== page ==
Anisotropic superconductivity and the spin-vortex antiferromagnetism in Ni-doped CaKFe4As4
(Laboratorio de Bajas Temperaturas, Departamento de Física de la Materia Condensada, Instituto de Ciencia de Materiales Nicolás Cabrera, Condensed Matter Physics Center (IFIMAC), Universidad Autónoma de Madrid)
Quasiparticle interference and vortex imaging have both been shown to be powerful tools to investigate pnictide superconductors. Here I will review new results in the recently discovered family of 1144 materials, particularly in pure and Ni-doped CaKFe4As4. The 1144 CaKFe4As4 compound is a pnictide superconducting material showing optimal superconducting critical temperature with Tc as large as 38 K [1,2]. There are no signatures of nematic, structural or magnetic transitions. Doping with Ni induces a decrease in Tc and the appearance of magnetism. Instead of the stripe like spin density wave (SSDW) antiferromagnetic order present in the 122 systems, Ni-doped CaKFe4As4 shows a spin vortex (or hedgehog) magnetic order . Here I will discuss scanning tunneling microscopy experiments in CaK(Fe0.95Ni0.05)4As4 . We have determined the superconducting density of states and observed the vortex lattice. Quasiparticle interference measurements show the reconstruction of the Fermi surface due the presence of hedgehog magnetic order and the opening of an anisotropic superconducting gap, giving experimental evidence for the coexistence of both states. Finally, I will show the recent efforts made in STM for very high magnetic fields, presenting first spectroscopic data taken at 20 T.
 K. Cho, A. Fente et al., Phys. Rev. B 95, 100502(R) (2017).
 A. Fente et al., Phys. Rev. B 97, 134501 (2018).
 W.R. Meier et al., npj Quantum Materials 3, 5 (2018).
 J. Benito-Llorens et al., Phys. Rev. B 103, L060506 (2021).
Non‑Gaussian tail in the force distribution: a hallmark of correlated disorder in the host
media of elastic objects
(Low Temperature Lab & Instituto Balseiro, Centro Atómico Bariloche, Argentina)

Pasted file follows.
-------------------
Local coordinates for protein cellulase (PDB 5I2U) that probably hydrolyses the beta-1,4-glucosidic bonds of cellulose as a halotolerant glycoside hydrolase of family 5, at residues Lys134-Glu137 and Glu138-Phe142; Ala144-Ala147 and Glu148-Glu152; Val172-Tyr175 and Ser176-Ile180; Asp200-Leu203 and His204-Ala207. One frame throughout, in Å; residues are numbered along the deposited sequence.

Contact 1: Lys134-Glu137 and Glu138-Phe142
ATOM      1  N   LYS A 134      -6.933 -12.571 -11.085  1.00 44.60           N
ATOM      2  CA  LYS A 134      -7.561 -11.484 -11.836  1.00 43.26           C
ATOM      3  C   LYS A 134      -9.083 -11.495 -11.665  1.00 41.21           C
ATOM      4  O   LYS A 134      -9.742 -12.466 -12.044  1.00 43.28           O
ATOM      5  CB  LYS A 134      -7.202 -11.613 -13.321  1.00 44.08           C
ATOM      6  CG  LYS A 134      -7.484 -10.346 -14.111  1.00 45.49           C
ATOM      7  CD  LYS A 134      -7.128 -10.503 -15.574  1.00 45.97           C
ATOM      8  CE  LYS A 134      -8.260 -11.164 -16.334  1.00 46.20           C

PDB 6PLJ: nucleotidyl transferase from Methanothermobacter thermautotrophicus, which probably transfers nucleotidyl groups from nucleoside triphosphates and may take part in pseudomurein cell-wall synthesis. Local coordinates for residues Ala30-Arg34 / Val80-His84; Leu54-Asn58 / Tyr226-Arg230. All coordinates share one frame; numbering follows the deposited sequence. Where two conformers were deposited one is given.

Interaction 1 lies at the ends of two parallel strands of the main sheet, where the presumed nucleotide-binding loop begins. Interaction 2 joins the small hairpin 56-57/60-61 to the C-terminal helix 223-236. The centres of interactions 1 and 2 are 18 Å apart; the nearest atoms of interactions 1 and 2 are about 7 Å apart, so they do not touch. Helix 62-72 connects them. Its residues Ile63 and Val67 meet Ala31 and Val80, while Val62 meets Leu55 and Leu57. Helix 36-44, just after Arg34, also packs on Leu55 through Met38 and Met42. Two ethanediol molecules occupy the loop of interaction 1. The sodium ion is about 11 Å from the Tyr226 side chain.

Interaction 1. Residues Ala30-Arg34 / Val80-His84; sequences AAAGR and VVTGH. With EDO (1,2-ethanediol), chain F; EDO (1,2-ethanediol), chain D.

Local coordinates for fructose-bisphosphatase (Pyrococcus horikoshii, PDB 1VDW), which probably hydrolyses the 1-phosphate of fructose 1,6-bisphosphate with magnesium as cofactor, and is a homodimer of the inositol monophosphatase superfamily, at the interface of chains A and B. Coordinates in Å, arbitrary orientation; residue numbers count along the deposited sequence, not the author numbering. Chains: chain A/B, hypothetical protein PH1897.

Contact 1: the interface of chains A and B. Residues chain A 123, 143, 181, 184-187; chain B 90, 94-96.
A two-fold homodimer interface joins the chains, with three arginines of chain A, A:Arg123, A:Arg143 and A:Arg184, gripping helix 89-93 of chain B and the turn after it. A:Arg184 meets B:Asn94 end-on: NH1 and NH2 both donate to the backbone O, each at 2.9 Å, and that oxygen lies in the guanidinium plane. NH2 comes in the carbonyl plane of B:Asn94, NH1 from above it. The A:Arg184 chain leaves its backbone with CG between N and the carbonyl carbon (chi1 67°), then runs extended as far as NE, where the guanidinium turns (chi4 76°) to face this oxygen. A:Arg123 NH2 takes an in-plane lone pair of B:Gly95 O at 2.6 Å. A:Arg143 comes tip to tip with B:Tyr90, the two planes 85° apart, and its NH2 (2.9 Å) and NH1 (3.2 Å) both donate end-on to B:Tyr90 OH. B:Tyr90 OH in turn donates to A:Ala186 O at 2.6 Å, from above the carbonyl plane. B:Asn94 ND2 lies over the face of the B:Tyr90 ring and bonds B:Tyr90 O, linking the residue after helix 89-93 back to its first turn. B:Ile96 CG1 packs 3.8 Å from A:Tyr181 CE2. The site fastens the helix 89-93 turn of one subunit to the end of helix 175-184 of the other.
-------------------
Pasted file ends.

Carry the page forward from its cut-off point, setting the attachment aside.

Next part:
Coworkers: Jazmín Aragón Sánchez, Gonzalo Rumi, Raúl Cortés Maldonado,
Néstor René Cejas Bolece, Joaquín Puig, Pablo Pedrazzini, Gladys Nieva, Moira I. Dolz,
Marcin Konczykowski, Cornelis J. van der Beek, & Alejandro B. Kolton
Inferring the nature of disorder in the media where elastic objects are nucleated is of crucial
importance for many applications but remains a challenging basic-science problem. Here we
propose a method to discern whether weak-point or strong-correlated disorder dominates based on
characterizing the distribution of the interaction forces between objects mapped in large fields-of view.
We illustrate our proposal with the case-study system of vortex structures nucleated in type-II
superconductors with different pinning landscapes. Interaction force distributions are computed from
individual vortex positions imaged in thousands-vortices fields-of-view in a two-orders-of-magnitude wide
vortex-density range. Vortex structures nucleated in point-disordered media present Gaussian
distributions of the interaction force components. In contrast, if the media have dilute and randomly distributed
correlated disorder, these distributions present non-Gaussian algebraically-decaying tails
for large force magnitudes. We propose that detecting this deviation from the Gaussian behavior is a
fingerprint of strong disorder, in our case originated from a dilute distribution of correlated pinning
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